Once a Cavalier by Linda O. Johnston
(Jove, $5.99, PG-13) ISBN 0515-12847-3
Once a Cavalier has an unusual setting for a romance novel -- the Restoration period and the reign of Charles II. The plague and the Great Fire of London were part of this era and both play integral parts in this time travel story.

Dr. Larryn Maeller is a physician who specializes in medical research. She travels to London for a medical conference to stay with Chloe Seldrake, an elderly woman she met through the Internet. Chloe had encouraged Larryn and became her patron through medical school. They both love Cavalier King Charles Spaniels and Chloe has three of these dogs.

Her first night at the Seldrake home, Larryn sees the ghost of Thomas Northby, Duke of Seldrake, an ancestor of Chloe’s. He seems to be asking her for help. When she tells Chloe about the incident, Chloe confesses that she had hoped Larryn would see the ghost and shows Larryn a few items she had found in a building on the property. One item is a jeweled dog collar, like the collar on the dog in Seldrake’s portrait. Inside a compartment in the collar, Chloe discovered a locket with a picture of Larryn in it. Her name is written on the back of the picture. Larryn is stunned, but agrees to try and follow the ghost if he appears the next night.

After following the ghost, Larryn and one of the spaniels end up in the Duke of Seldrake’s time. Thomas is a doctor who secretly removes healthy children from plague houses. The king has declared that once a person in a household is sick, everyone else must remain locked inside, condemning many children to death. With his sister, another young doctor, and a secret network of people, he brings the children to his property, watches them for illness, and then tries to find other relatives to take the newly orphaned children. If Larryn is a spy, many people could be in great jeopardy.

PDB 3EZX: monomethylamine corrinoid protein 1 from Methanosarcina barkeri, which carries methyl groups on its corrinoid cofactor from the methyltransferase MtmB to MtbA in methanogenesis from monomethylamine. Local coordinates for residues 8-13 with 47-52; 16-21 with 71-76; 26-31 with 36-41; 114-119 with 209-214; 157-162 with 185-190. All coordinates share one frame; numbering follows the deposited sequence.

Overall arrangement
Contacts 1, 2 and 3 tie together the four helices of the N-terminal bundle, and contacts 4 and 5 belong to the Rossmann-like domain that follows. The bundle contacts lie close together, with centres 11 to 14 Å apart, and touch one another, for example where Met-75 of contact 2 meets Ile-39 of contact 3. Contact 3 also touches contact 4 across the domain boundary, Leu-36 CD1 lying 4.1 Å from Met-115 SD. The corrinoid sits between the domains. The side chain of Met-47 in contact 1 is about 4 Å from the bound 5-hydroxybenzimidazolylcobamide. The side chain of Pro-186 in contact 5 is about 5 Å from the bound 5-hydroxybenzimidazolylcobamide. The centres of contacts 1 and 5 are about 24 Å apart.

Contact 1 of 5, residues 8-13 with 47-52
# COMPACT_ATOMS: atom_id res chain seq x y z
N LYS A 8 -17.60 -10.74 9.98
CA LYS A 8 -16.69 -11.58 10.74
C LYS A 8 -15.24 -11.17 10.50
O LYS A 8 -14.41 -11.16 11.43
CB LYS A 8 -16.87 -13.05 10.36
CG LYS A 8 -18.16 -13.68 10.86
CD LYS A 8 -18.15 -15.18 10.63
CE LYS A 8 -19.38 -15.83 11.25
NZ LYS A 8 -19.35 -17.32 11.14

Because of her American accent, Larryn tries to pass herself off as a healer from a far northern part of Scotland. Thomas is reluctant to believe her, but she is able to help him with a few medical situations. He also is attracted to her and becomes protective of her when a several incidents put her in danger. Larryn has shied away from casual sex ever since her only sister died of AIDS, and she tries to fight her attraction because she hopes to return to her own time. She keeps trying to find out how she can help Thomas so that she can leave before her heart is gets too involved.

Both Thomas and Larryn are admirable people. He is a product of his time period and holds some of that era’s attitudes toward women, but he does listen to her and defends her healing powers. Larryn adapts to the time period fairly well, but does not let her gender keep her from doctoring as best she can in primitive conditions.

King Charles’ court and its intrigues are interestingly depicted with just enough detail. The villain is a bit one dimensional, but a diversion is included which keeps the identity concealed until fairly close to the end of the book. The spaniels are important to the action and add some humor.

The time travel element is not overdone with too many details of Larryn’s adjustment and because of this, more time is spent on the plot and the story moves at a good pace. The epilogue shows a picture that is a little too perfect, but it is satisfying.

Readers who enjoy time travel stories and a setting that is a little unusual will probably enjoy Once a Cavalier.

--B. Kathy Leitle

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